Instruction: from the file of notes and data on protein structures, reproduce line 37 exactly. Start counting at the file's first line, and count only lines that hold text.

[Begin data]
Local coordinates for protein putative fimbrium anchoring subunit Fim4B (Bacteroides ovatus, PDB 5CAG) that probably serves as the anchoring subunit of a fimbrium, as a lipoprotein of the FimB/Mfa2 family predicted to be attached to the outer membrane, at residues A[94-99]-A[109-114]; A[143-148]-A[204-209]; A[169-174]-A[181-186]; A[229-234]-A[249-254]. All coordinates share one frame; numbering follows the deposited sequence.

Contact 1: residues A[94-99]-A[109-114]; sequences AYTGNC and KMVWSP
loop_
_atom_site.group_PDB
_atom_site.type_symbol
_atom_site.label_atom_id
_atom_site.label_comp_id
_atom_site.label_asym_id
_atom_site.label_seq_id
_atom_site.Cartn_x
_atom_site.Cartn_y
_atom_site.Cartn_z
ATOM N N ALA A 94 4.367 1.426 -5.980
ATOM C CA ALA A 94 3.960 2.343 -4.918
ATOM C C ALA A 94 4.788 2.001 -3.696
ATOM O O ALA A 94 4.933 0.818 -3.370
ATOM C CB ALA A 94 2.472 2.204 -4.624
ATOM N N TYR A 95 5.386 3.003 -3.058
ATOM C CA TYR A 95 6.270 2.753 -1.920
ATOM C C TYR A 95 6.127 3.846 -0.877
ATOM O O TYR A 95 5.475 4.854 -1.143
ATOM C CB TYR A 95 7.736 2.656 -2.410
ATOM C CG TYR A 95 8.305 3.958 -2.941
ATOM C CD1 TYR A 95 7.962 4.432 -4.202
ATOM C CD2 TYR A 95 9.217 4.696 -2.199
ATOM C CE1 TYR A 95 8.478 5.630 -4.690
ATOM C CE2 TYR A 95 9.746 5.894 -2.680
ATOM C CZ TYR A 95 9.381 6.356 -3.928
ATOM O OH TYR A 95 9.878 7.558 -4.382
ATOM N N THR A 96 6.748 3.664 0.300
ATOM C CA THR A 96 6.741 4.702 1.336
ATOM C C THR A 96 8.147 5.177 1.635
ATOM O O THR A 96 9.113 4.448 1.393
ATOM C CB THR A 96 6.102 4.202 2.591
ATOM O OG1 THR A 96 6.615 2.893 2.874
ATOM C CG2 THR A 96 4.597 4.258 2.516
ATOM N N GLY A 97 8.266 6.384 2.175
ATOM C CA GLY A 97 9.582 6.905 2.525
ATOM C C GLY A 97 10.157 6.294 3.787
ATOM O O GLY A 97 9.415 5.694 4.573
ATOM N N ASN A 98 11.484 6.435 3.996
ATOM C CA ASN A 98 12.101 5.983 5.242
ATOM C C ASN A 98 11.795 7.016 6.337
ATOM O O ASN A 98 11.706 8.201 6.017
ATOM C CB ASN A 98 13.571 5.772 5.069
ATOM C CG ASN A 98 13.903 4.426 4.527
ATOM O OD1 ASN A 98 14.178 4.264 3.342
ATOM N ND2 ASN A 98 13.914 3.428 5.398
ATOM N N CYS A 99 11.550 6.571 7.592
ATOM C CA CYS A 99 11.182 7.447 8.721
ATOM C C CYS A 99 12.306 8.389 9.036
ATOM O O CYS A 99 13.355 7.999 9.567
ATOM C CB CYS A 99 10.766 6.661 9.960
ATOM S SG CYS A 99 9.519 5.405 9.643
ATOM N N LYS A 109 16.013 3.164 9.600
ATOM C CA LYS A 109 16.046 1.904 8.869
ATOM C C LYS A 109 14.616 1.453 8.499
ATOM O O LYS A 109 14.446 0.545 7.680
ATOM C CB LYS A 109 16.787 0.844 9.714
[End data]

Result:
ATOM N N GLY A 97 8.266 6.384 2.175